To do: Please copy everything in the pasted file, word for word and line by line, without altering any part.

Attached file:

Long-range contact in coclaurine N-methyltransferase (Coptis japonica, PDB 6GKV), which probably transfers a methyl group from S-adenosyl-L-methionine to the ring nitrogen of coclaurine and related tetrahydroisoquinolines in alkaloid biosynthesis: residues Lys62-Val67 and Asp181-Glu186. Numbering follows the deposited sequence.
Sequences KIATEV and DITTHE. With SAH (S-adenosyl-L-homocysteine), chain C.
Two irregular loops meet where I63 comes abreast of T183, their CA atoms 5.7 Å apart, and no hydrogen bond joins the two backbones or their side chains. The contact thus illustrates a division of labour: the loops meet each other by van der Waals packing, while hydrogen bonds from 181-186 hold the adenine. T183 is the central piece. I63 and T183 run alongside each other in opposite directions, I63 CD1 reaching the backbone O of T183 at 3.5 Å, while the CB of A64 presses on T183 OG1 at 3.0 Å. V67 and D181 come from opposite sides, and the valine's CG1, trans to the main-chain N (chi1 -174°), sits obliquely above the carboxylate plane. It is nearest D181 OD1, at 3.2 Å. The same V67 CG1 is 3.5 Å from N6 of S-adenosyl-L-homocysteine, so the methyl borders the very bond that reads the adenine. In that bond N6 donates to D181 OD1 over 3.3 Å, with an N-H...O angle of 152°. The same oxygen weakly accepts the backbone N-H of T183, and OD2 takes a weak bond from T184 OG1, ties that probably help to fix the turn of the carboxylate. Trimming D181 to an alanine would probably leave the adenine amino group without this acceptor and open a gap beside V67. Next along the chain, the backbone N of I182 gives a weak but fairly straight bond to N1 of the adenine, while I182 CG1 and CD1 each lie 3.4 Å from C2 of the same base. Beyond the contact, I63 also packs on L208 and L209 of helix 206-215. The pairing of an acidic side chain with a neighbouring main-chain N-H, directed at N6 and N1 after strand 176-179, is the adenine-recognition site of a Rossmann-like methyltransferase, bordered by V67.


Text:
Long-range contact in coclaurine N-methyltransferase (Coptis japonica, PDB 6GKV), which probably transfers a methyl group from S-adenosyl-L-methionine to the ring nitrogen of coclaurine and related tetrahydroisoquinolines in alkaloid biosynthesis: residues Lys62-Val67 and Asp181-Glu186. Numbering follows the deposited sequence.
Sequences KIATEV and DITTHE. With SAH (S-adenosyl-L-homocysteine), chain C.
Two irregular loops meet where I63 comes abreast of T183, their CA atoms 5.7 Å apart, and no hydrogen bond joins the two backbones or their side chains. The contact thus illustrates a division of labour: the loops meet each other by van der Waals packing, while hydrogen bonds from 181-186 hold the adenine. T183 is the central piece. I63 and T183 run alongside each other in opposite directions, I63 CD1 reaching the backbone O of T183 at 3.5 Å, while the CB of A64 presses on T183 OG1 at 3.0 Å. V67 and D181 come from opposite sides, and the valine's CG1, trans to the main-chain N (chi1 -174°), sits obliquely above the carboxylate plane. It is nearest D181 OD1, at 3.2 Å. The same V67 CG1 is 3.5 Å from N6 of S-adenosyl-L-homocysteine, so the methyl borders the very bond that reads the adenine. In that bond N6 donates to D181 OD1 over 3.3 Å, with an N-H...O angle of 152°. The same oxygen weakly accepts the backbone N-H of T183, and OD2 takes a weak bond from T184 OG1, ties that probably help to fix the turn of the carboxylate. Trimming D181 to an alanine would probably leave the adenine amino group without this acceptor and open a gap beside V67. Next along the chain, the backbone N of I182 gives a weak but fairly straight bond to N1 of the adenine, while I182 CG1 and CD1 each lie 3.4 Å from C2 of the same base. Beyond the contact, I63 also packs on L208 and L209 of helix 206-215. The pairing of an acidic side chain with a neighbouring main-chain N-H, directed at N6 and N1 after strand 176-179, is the adenine-recognition site of a Rossmann-like methyltransferase, bordered by V67.